He was educated at Westminster School and Christ Church, Oxford, graduating B.A. in 1609. He was a Fellow of All Souls College, Oxford in 1612, and Vice-Chancellor of the University of Oxford in 1632. He became chaplain to Edward Sackville, 4th Earl of Dorset, who as his patron helped him become Dean of Christ Church.
He was chaplain to Charles I from 1634, and tutor to his two sons. He was regarded as a follower of William Laud. He was involved in the approval by Charles I of the manuscript of Eikon Basilike, reading it to the King in Carisbrooke Castle.
Duppa was made Bishop of Chichester (1638). From two years later (marking the start of the Civil War) until death he lived much more quietly at Richmond, (as Bishop of Salisbury from 1641), one the few Anglican bishops to remain in office during the English Interregnum.
A hill and a park bear his name given mostly to sports fields: Bishop Duppas Park in Lower Halliford, Shepperton, Surrey and seemingly Duppas Hill in Waddon, Croydon, London reflecting his influence on the previously ecclesiastical property.
Two sets of Bishop Duppas almshouses were erected with his funds or endowed with his lands, one with original components, and one a 19th-century successor development:
- Duppa's Almshouses, Pembridge, Herefordshire
- Bishop Duppa's Almshouses, Richmond, respectively.
- Edward Hasted (1797). "Parishes: Lewisham". The History and Topographical Survey of the County of Kent: Volume 1. Institute of Historical Research. Retrieved 22 September 2013.
- Charles I, by W.H. Hutton (1912) - Anglican History Society
- Margaret Griffin, Regulating Religion and Morality in the King's Armies, 1639-1646 (2004), p. 188.
- Concise Dictionary of National Biography
- March 10 (born) and featured individual: Good Bishop Duppa Chambers Book of Days, 1869, Robert Chambers, Edinburgh and London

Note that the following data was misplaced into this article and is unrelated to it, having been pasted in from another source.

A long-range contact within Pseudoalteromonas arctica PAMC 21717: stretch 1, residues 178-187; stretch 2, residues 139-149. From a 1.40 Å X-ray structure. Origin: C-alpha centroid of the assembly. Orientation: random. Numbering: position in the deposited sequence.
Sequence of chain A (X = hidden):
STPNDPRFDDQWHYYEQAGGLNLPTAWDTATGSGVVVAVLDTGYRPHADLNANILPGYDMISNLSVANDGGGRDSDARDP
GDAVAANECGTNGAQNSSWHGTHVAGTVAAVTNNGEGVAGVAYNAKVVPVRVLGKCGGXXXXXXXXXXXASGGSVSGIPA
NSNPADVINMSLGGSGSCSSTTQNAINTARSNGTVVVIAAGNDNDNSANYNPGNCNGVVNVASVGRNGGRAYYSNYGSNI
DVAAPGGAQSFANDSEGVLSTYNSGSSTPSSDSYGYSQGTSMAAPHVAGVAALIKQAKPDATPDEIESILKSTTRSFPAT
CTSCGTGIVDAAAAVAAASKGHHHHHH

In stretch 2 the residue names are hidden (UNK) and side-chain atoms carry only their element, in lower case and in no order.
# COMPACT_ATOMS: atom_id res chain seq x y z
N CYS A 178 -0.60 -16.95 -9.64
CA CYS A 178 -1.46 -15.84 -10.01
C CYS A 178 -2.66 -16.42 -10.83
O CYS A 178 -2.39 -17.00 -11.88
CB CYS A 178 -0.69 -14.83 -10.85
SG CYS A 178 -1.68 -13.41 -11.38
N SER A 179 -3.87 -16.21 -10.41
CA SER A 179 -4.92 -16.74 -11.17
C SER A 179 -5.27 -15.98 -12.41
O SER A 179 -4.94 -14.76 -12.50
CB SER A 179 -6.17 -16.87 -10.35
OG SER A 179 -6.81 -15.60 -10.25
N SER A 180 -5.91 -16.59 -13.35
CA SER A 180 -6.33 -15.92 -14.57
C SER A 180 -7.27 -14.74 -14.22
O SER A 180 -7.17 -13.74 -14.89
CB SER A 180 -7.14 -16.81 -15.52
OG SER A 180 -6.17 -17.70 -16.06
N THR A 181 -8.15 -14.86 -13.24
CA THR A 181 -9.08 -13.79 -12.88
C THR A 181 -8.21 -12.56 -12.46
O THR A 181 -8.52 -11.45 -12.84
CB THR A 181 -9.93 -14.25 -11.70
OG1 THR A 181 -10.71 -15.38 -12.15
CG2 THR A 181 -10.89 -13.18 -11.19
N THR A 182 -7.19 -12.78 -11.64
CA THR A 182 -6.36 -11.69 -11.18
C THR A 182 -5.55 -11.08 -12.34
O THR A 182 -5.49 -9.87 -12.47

- Michael C. Questier (editor), Catholicism and Community in Early Modern England: Politics, Aristocratic Patronage and Religion, c. 1550-1640 (2006), p. 494.
- British Civil Wars Charles, Prince of Wales, (later Charles II), 1630-85
- Jim Daems, Holly Faith, Eikon Basilike: The Portraiture of His Sacred Majesty in His Solitudes and Sufferings (2006), p. 20.
- The Environs of London: volume 1: County of Surrey: Richmond Daniel Lysons, Institute of Historical Research, 1792, Retrieved 22 September 2013
- Robert David Redmile, The Apostolic Succession and the Catholic Episcopate in the Christian Episcopal Church of Canada (2006), p. 183.
- The Cambridge History of English and American Literature: An Encyclopedia in 18 Volumes. Vol. 6. "The Drama to 1642, Part Two". 1907–21 I. Ben Jonson. §5. Later years.
- Susan Reynolds (Editor) (1962). "Shepperton: The hundred of Spelthorne (continued)". A History of the County of Middlesex: Volume 3 at Shepperton. Institute of Historical Research. Retrieved 6 June 2013.
- Duppa's Almshouses, Pembridge English Heritage. "Details from listed building database (1081719)". National Heritage List for England.
- Bishop Duppa's Almshouses, Richmond English Heritage. "Details from listed building database (1253024)". National Heritage List for England.
- Gyles Isham, Justinian Isham (editors), The Correspondence of Bishop Brian Duppa and Sir Justinian Isham, 1650-1660, Publications of the Northamptonshire Record Society Volume XVII
- Project Canterbury page
- "Duppa, Brian (DP641B)". A Cambridge Alumni Database. University of Cambridge.
|Church of England titles|
|Bishop of Chichester
|Bishop of Salisbury
Title last held byWalter Curle
|Bishop of Winchester